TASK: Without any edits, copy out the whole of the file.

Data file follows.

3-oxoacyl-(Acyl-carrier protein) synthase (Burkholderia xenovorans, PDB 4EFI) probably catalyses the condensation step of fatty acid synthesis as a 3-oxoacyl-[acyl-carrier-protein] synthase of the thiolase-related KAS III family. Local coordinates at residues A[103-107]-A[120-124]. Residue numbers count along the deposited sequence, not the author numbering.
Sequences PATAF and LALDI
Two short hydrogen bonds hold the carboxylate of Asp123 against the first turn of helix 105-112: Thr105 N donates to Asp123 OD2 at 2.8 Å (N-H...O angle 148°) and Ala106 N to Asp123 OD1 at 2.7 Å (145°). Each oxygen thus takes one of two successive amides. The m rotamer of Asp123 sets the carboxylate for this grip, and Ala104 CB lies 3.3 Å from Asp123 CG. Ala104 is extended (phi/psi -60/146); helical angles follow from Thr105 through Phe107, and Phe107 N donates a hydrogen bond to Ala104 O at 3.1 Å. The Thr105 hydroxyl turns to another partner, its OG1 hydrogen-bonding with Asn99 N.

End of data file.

3-oxoacyl-(Acyl-carrier protein) synthase (Burkholderia xenovorans, PDB 4EFI) probably catalyses the condensation step of fatty acid synthesis as a 3-oxoacyl-[acyl-carrier-protein] synthase of the thiolase-related KAS III family. Local coordinates at residues A[103-107]-A[120-124]. Residue numbers count along the deposited sequence, not the author numbering.
Sequences PATAF and LALDI
Two short hydrogen bonds hold the carboxylate of Asp123 against the first turn of helix 105-112: Thr105 N donates to Asp123 OD2 at 2.8 Å (N-H...O angle 148°) and Ala106 N to Asp123 OD1 at 2.7 Å (145°). Each oxygen thus takes one of two successive amides. The m rotamer of Asp123 sets the carboxylate for this grip, and Ala104 CB lies 3.3 Å from Asp123 CG. Ala104 is extended (phi/psi -60/146); helical angles follow from Thr105 through Phe107, and Phe107 N donates a hydrogen bond to Ala104 O at 3.1 Å. The Thr105 hydroxyl turns to another partner, its OG1 hydrogen-bonding with Asn99 N.